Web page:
If you’ve been following the progression of DJ apps lately, you’ve probably noticed that extracting stems on-the-fly from your existing library seems to be trending. Serato DJ has now joined the game, offering its own tool for doing just that: Serato Stems. While the final product is slated for a release later this year in both Serato DJ Pro Lite 3.0 and DJ Pro 3.0, existing users can test drive it with the public beta that’s available now. This lets users kick the tires on the upcoming release and provide feedback to help improve the final result.
Serato DJ’s stem-isolating tools are similar to other offerings, letting you separate vocal, melody, bass and drums from any track. Additionally, you get effects including a vocal echo, instrumental echo, instrumental braker and drums echo. These can be accessed directly in the desktop app or assigned to the slicer or sampler performance pads on supported controllers. As you use these tools, you’ll see grayed out or highlighted portions of the waveform corresponding to your selections.
The stem analysis does take a fair bit of processing power, so it’s ideal for users with an M1 or M2 Mac. However, for those on slower laptops, you can pre-analyze select files by dropping them into a “Stems” folder in the crates sidebar. This can take care of the heavy lifting in advance so you don’t have to worry about analyzing tracks as you go during a live set.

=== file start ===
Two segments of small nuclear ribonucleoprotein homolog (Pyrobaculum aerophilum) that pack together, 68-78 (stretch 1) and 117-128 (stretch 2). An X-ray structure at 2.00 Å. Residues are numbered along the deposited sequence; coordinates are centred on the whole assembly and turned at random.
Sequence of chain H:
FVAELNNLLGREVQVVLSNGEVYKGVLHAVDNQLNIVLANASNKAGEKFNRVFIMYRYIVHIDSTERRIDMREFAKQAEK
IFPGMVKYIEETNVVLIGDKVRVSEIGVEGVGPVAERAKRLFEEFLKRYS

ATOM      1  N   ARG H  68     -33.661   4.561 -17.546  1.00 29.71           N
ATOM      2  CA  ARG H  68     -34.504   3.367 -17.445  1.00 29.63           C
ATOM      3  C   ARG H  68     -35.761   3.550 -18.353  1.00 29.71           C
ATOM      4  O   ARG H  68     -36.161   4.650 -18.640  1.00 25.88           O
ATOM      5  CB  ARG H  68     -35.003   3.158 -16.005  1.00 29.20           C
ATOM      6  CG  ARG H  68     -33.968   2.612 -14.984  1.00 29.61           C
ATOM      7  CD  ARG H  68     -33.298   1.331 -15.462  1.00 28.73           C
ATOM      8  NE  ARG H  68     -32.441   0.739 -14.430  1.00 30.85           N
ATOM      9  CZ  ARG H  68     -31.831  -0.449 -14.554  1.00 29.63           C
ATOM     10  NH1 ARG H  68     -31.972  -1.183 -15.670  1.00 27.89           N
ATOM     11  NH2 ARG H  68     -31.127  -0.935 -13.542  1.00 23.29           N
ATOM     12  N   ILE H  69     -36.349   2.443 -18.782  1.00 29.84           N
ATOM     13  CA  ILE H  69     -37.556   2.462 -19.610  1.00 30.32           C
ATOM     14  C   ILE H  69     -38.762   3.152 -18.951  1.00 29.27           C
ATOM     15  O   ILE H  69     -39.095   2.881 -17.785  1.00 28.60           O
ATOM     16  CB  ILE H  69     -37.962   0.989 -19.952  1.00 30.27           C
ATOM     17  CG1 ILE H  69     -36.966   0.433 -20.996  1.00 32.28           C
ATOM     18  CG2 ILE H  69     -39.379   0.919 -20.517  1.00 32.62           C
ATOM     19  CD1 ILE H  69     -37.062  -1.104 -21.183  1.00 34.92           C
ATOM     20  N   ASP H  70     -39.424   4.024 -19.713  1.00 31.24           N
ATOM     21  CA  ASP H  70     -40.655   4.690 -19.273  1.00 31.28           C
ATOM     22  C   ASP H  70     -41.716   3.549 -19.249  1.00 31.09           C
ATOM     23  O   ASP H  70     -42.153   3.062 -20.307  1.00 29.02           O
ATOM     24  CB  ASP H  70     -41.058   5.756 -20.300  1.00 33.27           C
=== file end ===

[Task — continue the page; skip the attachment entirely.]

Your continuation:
Serato has said the company didn’t use AI for their results. Instead, it developed its own algorithm to handle the audio separation. We had a chance to briefly test the new Serato Stems feature and the results are promising. They do vary depending on the tracks you’re using, but even on muddled tracks the quality of isolated segments sounds good and any sound leakage for the various channels seems minimal.
Overall, the Serato Stems feature is fun and easy to use. Plus, it opens up lots of creative opportunities when you consider both the stem isolation and the related effects. There will be more information about this new feature when it’s officially launched later this year. For now, existing Serato DJ users can find the public beta on the company’s website.
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